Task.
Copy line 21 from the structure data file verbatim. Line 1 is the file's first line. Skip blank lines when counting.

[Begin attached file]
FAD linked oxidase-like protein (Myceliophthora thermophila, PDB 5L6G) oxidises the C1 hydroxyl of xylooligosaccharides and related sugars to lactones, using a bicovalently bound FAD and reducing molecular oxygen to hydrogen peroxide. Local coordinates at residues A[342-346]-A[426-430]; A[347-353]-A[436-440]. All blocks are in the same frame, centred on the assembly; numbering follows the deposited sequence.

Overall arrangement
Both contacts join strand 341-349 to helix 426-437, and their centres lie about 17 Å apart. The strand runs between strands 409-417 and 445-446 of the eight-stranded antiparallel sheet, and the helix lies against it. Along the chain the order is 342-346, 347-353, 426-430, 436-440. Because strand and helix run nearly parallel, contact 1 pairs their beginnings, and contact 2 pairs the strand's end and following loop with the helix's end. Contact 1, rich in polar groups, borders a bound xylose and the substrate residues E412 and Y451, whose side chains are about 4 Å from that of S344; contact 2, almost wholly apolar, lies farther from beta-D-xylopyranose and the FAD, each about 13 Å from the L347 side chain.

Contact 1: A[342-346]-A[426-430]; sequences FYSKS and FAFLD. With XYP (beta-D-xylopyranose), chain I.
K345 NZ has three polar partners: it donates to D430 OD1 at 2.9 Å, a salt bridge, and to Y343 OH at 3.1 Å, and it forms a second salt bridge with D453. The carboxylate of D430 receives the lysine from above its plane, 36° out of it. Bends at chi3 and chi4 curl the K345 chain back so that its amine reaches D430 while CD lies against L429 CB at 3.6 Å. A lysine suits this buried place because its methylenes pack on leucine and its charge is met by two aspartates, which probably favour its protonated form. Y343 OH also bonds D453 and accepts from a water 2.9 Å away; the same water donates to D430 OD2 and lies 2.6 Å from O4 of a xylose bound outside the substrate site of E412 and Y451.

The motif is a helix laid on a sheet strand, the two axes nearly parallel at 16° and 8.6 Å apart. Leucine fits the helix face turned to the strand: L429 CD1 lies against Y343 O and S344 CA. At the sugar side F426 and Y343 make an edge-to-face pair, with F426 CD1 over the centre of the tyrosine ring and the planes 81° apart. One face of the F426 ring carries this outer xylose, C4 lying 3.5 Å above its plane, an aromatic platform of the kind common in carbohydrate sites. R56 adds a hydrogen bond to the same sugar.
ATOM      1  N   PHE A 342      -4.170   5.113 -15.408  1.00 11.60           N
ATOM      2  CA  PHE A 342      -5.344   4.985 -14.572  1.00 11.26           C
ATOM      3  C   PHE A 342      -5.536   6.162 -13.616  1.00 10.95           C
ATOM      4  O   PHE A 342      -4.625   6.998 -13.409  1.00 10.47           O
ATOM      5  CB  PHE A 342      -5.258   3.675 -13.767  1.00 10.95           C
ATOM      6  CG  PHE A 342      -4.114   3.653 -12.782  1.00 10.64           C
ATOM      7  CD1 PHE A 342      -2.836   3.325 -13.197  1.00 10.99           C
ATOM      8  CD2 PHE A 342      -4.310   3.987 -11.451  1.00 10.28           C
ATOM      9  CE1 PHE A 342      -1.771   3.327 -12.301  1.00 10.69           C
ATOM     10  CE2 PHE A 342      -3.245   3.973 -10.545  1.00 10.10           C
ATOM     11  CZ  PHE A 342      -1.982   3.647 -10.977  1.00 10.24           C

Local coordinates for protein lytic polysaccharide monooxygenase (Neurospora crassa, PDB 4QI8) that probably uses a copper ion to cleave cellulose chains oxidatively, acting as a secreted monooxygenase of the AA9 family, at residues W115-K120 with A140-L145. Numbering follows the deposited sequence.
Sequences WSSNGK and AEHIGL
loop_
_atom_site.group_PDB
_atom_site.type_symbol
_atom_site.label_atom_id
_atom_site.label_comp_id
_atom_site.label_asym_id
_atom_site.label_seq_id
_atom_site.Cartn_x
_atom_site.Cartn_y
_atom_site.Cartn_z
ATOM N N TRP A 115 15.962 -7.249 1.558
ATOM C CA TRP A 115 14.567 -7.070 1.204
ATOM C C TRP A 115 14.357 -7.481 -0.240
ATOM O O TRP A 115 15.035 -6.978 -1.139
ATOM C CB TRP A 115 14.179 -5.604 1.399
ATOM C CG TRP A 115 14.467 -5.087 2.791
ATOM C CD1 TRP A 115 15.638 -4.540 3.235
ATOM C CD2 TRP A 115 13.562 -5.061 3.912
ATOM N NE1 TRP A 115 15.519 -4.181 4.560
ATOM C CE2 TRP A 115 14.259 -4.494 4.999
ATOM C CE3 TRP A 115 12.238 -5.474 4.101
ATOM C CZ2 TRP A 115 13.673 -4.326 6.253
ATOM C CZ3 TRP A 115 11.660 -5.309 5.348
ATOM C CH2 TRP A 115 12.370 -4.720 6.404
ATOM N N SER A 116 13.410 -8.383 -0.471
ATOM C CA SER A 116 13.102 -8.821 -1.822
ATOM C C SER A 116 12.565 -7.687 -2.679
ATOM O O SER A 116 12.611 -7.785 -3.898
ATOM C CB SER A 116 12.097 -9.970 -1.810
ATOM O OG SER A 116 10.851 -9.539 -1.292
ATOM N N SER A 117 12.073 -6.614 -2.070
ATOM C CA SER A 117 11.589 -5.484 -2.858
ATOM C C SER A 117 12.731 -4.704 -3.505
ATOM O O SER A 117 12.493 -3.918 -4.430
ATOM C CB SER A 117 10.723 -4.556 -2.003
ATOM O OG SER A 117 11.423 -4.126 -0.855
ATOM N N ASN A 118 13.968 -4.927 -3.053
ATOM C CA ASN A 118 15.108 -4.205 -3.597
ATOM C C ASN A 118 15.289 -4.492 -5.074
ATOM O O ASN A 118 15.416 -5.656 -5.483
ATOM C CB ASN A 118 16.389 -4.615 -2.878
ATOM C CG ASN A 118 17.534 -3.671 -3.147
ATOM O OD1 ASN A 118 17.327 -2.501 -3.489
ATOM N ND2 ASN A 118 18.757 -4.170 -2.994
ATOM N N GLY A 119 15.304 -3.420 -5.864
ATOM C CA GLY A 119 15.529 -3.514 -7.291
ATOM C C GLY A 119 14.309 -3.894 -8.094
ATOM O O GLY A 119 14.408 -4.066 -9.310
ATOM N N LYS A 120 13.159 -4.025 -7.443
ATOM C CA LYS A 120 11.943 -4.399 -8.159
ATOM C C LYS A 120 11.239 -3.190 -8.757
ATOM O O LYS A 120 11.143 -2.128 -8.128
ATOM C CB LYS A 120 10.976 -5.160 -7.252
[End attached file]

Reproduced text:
_atom_site.group_PDB